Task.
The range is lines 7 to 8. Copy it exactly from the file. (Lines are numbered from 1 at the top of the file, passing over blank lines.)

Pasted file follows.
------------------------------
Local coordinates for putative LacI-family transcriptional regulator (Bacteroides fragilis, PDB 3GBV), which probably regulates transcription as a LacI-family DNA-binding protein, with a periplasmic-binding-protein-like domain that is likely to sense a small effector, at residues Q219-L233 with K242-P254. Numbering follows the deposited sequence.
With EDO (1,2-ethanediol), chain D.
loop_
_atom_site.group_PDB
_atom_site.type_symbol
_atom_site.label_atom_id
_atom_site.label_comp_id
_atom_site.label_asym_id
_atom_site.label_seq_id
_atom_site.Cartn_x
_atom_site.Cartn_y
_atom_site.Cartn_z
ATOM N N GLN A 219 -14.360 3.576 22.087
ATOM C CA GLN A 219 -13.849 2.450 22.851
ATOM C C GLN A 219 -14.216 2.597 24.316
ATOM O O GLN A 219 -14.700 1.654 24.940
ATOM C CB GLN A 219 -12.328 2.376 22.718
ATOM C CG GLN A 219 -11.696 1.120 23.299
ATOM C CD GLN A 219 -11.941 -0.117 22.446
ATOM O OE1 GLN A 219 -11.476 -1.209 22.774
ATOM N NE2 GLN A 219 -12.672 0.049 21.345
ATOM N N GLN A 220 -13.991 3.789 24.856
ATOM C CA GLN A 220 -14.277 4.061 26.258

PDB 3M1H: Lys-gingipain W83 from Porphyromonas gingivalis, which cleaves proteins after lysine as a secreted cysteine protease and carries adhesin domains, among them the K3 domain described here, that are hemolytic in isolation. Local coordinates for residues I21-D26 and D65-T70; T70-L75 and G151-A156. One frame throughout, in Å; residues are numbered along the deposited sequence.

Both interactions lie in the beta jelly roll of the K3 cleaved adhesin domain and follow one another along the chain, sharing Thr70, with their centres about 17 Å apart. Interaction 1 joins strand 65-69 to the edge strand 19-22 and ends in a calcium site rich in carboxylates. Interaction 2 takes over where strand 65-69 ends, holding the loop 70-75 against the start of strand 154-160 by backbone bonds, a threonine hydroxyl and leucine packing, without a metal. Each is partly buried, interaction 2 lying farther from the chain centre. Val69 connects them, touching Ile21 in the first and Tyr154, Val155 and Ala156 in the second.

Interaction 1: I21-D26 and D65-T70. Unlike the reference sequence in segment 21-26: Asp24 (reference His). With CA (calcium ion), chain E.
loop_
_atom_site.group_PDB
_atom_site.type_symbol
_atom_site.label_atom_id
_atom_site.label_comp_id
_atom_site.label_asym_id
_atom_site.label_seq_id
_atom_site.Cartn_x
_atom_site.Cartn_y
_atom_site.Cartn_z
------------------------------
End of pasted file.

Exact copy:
_atom_site.label_comp_id
_atom_site.label_asym_id